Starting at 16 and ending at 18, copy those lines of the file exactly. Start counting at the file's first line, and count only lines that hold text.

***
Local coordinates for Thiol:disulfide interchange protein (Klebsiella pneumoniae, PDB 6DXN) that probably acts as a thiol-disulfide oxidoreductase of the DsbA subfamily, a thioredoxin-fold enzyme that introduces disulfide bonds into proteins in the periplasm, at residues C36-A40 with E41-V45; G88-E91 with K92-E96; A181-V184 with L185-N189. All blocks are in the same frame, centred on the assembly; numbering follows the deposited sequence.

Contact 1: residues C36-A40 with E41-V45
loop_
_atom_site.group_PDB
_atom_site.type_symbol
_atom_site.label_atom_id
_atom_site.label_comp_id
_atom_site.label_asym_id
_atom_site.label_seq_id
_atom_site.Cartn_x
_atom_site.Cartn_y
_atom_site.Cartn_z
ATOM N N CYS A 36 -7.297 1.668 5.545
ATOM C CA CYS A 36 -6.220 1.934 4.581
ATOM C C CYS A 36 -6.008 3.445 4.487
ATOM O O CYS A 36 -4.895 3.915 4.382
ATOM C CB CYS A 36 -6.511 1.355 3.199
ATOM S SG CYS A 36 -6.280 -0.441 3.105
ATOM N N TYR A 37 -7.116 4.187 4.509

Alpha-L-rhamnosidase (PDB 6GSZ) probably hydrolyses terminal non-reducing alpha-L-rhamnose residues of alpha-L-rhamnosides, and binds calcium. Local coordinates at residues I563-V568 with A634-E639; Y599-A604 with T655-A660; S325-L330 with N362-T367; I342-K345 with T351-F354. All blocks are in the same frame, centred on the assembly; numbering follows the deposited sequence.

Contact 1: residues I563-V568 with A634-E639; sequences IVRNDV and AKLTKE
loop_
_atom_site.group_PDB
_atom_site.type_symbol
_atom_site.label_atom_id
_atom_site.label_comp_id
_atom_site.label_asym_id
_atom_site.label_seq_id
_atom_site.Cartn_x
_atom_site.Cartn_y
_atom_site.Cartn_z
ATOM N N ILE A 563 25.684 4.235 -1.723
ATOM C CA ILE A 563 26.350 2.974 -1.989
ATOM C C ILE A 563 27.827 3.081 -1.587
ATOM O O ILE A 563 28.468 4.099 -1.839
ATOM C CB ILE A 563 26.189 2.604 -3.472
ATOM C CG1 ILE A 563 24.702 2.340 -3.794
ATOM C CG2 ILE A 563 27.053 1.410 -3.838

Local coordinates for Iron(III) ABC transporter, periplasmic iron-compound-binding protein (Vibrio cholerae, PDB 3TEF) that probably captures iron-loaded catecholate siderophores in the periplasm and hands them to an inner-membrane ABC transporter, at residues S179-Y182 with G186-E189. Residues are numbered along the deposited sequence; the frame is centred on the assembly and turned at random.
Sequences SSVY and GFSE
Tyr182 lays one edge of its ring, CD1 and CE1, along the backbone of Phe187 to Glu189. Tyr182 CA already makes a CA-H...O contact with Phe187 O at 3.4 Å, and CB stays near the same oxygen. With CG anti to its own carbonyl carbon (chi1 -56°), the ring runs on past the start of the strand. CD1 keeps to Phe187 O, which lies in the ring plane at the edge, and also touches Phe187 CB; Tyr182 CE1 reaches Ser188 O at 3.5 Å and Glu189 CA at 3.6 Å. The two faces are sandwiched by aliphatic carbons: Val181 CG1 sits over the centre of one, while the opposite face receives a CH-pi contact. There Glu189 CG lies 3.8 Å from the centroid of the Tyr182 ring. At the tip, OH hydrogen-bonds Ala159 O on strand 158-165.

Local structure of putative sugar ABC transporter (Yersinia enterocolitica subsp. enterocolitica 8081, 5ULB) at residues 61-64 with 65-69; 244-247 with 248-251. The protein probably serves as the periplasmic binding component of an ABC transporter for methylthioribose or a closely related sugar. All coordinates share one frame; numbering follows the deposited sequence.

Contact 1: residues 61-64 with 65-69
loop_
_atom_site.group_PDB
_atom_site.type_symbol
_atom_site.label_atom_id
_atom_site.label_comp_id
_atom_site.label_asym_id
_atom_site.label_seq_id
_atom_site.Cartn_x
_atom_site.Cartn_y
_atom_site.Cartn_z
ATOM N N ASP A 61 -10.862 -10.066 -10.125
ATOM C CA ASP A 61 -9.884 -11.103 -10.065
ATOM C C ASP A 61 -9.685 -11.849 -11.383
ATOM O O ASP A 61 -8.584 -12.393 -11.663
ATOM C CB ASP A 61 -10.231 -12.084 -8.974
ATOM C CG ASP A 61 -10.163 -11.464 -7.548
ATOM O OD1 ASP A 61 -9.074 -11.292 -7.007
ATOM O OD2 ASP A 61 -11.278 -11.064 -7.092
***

ATOM O O CYS A 36 -4.895 3.915 4.382
ATOM C CB CYS A 36 -6.511 1.355 3.199
ATOM S SG CYS A 36 -6.280 -0.441 3.105